Sunday, May 20, 2007


The Italians use the term biscotti to refer to any type of cookie. In North America, biscotti is used to describe a long, dry, hard twice-baked cookie with a curved top and flat bottom designed for dunking into wine or coffee. The name biscotti is derived from 'bis' meaning twice in Italian and 'cotto' meaning baked or cooked.
Biscotti is said to have originated during Columbus's time and credited to an Italian baker who originally served them with Tuscan wines. They became so popular that every province developed their own flavored version. Because of their long storage ability they were an ideal food for sailors, soldiers, and fisherman. Most European countries have adopted their own version of biscotti: English - rusks, French - biscotte and croquets de carcassonne, Germans - zwieback, Greeks - biskota and paxemadia, Jewish - mandelbrot, and Russians - sukhariki.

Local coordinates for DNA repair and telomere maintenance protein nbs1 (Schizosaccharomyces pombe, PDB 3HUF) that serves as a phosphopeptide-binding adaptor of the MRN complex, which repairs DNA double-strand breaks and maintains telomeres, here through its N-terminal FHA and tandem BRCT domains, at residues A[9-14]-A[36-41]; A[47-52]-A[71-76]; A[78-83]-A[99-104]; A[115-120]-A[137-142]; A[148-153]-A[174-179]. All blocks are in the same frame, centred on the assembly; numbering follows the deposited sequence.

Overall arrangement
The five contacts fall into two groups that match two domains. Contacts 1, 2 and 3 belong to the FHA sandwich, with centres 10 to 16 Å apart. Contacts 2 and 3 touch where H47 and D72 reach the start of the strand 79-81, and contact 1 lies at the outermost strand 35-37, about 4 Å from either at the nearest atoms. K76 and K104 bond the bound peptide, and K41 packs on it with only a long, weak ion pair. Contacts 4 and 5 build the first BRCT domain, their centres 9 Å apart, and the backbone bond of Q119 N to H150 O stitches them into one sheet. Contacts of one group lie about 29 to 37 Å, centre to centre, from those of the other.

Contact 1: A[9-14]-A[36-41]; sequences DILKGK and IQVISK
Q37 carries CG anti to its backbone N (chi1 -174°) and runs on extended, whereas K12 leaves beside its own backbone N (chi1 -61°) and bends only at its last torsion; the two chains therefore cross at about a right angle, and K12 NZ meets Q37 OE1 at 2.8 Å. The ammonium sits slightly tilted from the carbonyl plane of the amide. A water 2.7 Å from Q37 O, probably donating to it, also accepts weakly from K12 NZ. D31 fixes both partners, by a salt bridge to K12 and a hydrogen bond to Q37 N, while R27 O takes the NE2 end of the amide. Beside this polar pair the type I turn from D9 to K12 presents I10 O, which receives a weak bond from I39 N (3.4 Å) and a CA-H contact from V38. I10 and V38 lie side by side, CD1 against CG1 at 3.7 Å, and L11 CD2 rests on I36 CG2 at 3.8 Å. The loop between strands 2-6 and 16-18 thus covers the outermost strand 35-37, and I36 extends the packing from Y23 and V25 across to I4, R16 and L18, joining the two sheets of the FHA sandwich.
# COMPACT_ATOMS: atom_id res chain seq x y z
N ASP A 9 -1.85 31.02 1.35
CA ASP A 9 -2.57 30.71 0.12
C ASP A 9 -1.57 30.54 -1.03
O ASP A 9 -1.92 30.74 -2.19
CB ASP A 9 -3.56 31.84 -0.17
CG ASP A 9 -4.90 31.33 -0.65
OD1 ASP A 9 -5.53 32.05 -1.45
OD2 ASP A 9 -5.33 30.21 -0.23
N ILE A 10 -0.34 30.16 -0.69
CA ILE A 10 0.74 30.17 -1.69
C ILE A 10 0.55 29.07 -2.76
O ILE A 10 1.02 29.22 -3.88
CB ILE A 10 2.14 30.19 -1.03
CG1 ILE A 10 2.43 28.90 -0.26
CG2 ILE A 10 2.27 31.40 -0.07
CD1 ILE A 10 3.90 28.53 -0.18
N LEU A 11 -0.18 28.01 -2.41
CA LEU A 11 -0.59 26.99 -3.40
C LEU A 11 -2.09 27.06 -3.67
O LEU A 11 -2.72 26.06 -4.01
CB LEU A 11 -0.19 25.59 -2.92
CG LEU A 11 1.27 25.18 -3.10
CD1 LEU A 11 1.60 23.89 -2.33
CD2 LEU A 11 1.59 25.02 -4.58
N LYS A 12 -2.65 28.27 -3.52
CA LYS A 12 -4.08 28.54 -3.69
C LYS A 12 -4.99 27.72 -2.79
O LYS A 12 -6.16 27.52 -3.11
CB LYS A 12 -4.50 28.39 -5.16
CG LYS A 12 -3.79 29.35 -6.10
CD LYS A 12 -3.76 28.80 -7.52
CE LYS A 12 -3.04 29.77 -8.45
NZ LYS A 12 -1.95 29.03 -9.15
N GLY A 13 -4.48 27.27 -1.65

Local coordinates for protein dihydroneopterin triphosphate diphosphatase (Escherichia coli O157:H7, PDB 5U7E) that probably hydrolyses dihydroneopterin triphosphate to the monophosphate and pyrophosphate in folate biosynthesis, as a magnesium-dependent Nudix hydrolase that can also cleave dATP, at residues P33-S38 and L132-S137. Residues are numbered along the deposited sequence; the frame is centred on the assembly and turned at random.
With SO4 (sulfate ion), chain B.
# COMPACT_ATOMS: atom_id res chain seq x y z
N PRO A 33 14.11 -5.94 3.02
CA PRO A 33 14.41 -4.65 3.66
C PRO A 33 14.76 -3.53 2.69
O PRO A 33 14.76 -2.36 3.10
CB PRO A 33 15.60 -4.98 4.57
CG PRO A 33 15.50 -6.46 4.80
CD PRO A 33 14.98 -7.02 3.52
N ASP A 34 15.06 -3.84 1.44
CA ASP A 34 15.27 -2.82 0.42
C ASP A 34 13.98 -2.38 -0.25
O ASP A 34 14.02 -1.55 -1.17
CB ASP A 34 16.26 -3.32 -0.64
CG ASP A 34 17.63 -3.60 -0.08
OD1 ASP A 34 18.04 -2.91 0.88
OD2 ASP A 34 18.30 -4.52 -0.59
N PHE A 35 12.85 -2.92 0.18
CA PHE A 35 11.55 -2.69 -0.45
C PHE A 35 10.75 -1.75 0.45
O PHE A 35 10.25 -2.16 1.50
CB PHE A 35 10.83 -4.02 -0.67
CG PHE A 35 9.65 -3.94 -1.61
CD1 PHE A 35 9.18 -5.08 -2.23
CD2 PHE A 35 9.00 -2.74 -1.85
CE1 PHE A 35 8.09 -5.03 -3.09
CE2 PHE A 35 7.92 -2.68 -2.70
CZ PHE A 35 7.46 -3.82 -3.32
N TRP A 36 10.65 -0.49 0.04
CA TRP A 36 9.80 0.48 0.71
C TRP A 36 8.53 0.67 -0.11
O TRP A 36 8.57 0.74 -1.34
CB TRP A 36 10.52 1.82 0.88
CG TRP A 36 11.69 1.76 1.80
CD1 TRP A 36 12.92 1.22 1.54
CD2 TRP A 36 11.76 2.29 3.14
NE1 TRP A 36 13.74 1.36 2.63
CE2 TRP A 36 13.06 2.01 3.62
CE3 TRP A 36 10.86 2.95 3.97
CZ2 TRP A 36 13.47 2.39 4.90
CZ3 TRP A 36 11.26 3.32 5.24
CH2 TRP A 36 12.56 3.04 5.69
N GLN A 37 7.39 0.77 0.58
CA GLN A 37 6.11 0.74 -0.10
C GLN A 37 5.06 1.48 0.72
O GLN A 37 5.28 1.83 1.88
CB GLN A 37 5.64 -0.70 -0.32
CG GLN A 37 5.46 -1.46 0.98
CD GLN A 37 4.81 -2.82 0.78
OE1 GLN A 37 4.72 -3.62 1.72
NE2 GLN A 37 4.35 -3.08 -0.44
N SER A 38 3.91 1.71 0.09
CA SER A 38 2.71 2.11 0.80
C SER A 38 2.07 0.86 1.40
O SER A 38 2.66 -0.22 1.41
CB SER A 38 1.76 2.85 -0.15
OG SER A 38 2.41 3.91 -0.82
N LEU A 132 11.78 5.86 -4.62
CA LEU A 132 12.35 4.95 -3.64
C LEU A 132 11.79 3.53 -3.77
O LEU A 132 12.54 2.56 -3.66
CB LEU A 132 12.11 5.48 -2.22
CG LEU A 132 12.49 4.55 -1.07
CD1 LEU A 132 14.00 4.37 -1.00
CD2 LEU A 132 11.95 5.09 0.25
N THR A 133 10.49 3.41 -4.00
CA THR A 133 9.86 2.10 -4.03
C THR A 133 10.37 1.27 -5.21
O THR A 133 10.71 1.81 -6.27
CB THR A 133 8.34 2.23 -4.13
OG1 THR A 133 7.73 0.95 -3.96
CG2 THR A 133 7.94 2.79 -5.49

Traditionally biscotti were almond flavored as almonds were readily available in Italy and nearby countries. Now your imagination is the only limiting factor to what can be added to these popular cookies; dried fruits, chocolate, different varieties of nuts, seeds, spices, etc. Frequently found iced with melted chocolate or frostings, and topped with nuts and even colored sprinkles.
The sticky dough is first shaped into a 12 inch (30cm) log and baked until firm. After a short cooling period, the log is sliced into diagonal slices and baked again to draw out the moisture thus producing a crisp, dry textured cookie that has a long shelf life. Recipes containing butter or oil will have a softer texture and will not keep as long as the traditional recipes that only use eggs to bind the ingredients together.

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